Effect Displays in R for Generalised Linear Models

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1 Effect Displays in R for Generalised Linear Models John Fox McMaster University Hamilton, Ontario, Canada Abstract This paper describes the implementation in R of a method for tabular or graphical display of terms in a complex generalised linear model By complex, I mean a model that contains terms related by marginality or hierarchy, such as polynomial terms, or main effects and interactions I call these tables or graphs effect displays Effect displays are constructed by identifying high-order terms in a generalised linear model Fitted values under the model are computed for each such term The lower-order relatives of a high-order term (eg, main effects marginal to an interaction) are absorbed into the term, allowing the predictors appearing in the high-order term to range over their values The values of other predictors are fixed at typical values: for example, a covariate could be fixed at its mean or median, a factor at its proportional distribution in the data, or to equal proportions in its several levels Variations of effect displays are also described, including representation of terms higher-order to any appearing in the model 1 Background and Motivation This paper describes the implementation in R of a method for tabular or graphical display of terms in a complex generalised linear model By complex, I mean a model that contains terms related by marginality or hierarchy (in the sense of Nelder, 1977), such as polynomial terms, or main effects and interactions I call these tables or graphs effect displays I assume that readers are familiar with R, which is a free, open-source implementation of the S statistical programming language and computing environment Extensive information on R is available at <http://wwwr-projectorg/> The software described in the paper is distributed as the effects package for R, available on the Comprehensive R Archive Network (CRAN) at <http://cranr-projectorg/> The general approach implemented in the effects package is a modest extension of methods introduced by Fox (1987) Similar, if less general, ideas have a long history, dating at least to Fisher s (1936) adjusted means in the analysis of covariance Goodnight and Harvey s (1978) least-squares means in analysis of variance and covariance, and Searle, Speed, and Milliken s (1980) estimated population marginal means are other examples, though all of these approaches are restricted to interactions among factors (ie, categorical predictors) in a linear model Recently King, Tomz, and Wittenberg (2000) and Tomz, Wittenberg, and King (2003) have presented similar ideas, but their approach, based on Monte-Carlo simulation of a model, is much more complicated than the one discussed here To motivate effect displays, consider the following data on police treatment of individuals arrested in Toronto for simple possession of small quantities of marijuana (The data discussed here are part of a larger data set featured in a series of articles in the Toronto Star newspaper) Under these circumstances police have the option of releasing an arrestee with a summons to appear in court similar to a traffic ticket; alternatively, the individual may be brought to the police station for questioning and possible indictment The principal question of interest is whether and how the probability of release is influenced by the subject s race, age, and other characteristics The data are in the data frame Arrests in the effects package: Please address comments to the author at Most of the programming for the software described here was done while I was a visitor in 2001 at Nuffield College, Oxford University I am grateful to Anthony Heath for his hospitality, and to David Firth for stimulating discussions that motivated me to write the software Michael Friendly of York University generously provided the Arrests data used for examples in this paper, and made several suggestions for improving the software I am also grateful to Michael Cowles and Caroline Davis for providing data used in an example Of course, none of these individuals is responsible for my use of their data David Firth, Robert Andersen, and two anonymous reviewers provided helpful comments on earlier drafts of the paper 1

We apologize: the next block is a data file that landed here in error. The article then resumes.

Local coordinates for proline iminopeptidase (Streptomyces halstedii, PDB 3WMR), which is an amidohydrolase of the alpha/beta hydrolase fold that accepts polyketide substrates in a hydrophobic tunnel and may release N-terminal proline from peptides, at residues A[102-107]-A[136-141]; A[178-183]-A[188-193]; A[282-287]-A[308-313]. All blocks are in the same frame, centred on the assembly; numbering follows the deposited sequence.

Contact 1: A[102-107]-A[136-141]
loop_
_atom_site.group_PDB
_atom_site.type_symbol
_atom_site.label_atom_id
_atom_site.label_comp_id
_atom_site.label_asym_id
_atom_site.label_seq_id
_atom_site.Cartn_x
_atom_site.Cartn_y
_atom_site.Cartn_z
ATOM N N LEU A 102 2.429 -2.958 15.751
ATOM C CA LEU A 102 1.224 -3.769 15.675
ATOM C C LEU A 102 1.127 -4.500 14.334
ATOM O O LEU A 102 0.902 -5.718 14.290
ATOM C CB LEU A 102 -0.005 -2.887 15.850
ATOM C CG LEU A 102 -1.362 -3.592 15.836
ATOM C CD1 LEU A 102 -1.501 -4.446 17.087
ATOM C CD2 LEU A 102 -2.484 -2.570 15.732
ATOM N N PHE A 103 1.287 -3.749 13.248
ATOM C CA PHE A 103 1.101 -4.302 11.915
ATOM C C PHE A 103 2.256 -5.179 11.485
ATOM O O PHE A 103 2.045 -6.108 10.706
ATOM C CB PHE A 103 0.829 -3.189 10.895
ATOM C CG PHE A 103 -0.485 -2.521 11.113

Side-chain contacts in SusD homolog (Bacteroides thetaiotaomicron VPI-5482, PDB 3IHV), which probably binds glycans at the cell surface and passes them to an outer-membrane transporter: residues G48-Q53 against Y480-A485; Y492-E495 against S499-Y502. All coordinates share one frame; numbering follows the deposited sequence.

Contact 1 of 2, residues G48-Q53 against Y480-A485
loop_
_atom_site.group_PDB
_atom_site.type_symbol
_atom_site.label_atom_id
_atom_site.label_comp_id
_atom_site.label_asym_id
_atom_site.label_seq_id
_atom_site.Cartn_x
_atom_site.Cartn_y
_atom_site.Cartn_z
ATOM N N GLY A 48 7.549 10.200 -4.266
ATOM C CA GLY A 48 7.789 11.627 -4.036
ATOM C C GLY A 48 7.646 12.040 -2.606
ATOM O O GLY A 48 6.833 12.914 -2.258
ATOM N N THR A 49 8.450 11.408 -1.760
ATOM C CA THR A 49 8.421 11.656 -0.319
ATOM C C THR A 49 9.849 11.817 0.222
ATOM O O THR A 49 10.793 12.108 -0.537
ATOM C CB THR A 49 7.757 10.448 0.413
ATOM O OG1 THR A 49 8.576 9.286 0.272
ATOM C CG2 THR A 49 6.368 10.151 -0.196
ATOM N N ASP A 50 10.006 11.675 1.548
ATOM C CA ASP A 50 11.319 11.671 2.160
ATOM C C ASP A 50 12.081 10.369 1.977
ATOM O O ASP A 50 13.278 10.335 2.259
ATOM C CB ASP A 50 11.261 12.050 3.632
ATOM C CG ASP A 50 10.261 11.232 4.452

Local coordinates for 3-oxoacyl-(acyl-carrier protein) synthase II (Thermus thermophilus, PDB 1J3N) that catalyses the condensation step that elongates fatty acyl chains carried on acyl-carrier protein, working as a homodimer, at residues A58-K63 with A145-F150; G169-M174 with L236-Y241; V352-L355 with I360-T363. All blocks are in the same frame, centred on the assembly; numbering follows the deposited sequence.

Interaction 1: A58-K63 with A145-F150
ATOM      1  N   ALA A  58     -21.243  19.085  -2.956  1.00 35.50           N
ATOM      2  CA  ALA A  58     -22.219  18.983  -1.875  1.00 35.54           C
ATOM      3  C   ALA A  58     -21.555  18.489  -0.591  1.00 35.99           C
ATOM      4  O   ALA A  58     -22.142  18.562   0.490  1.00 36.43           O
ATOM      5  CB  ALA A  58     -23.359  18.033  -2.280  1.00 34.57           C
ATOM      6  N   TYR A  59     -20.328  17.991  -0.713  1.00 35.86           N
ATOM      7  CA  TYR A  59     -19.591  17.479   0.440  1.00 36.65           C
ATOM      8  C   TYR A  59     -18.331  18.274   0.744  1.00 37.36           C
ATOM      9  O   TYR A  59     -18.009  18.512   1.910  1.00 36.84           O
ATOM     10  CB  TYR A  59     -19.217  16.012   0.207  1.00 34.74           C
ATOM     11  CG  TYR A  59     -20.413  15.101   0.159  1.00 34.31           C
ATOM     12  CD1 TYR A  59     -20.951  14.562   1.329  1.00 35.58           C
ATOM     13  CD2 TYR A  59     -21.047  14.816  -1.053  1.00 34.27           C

2 2 Journal of Statistical Software, 2003, Vol 8, No 15 > library(effects) > data(arrests) > dim(arrests) [1] > Arrests[sort(sample(5226, 10)),] # sample 10 of 5226 observations released colour year age sex employed citizen checks 275 Yes White Male Yes Yes Yes White Male Yes Yes Yes White Male No Yes Yes White Male Yes Yes Yes White Male Yes Yes Yes White Male Yes Yes Yes White Male No No Yes White Male No No Yes White Male Yes No No Black Male Yes Yes 3 > Most of the variables in the data set are self explanatory, with the following exceptions: colour is either Black or White The original data included the additional categories Brown and Other, but their meaning is ambiguous and their use relatively infrequent The observations span the years 1997 through (part of) 2002 A few arrests in 1996 were eliminated In the analysis reported below, year is treated as a factor (ie, as a categorical predictor) When suspects are stopped by the police, their names are checked in six data bases of previous arrests, previous convictions, parole status, and so on The variable checks records the number of data bases on which an individual s name appeared Preliminary analysis of the data suggested a logit model including interactions between colour and year and between colour and age, and main effects of employed, citizen, and checks The effects of age and checks appear to be reasonably linear on the logit scale and are modelled as such: > Arrests$year <- asfactor(arrests$year) > arrestsmod <- glm(released ~ employed + citizen + checks + + colour*year + colour*age, + family=binomial, data=arrests) > summary(arrestsmod) Call: glm(formula = released ~ employed + citizen + checks + colour * year + colour * age, family = binomial, data = Arrests) Deviance Residuals: Min 1Q Median 3Q Max Coefficients: Estimate Std Error z value Pr(> z ) (Intercept) employedyes < 2e-16 *** citizenyes e-07 *** checks < 2e-16 *** colourwhite ***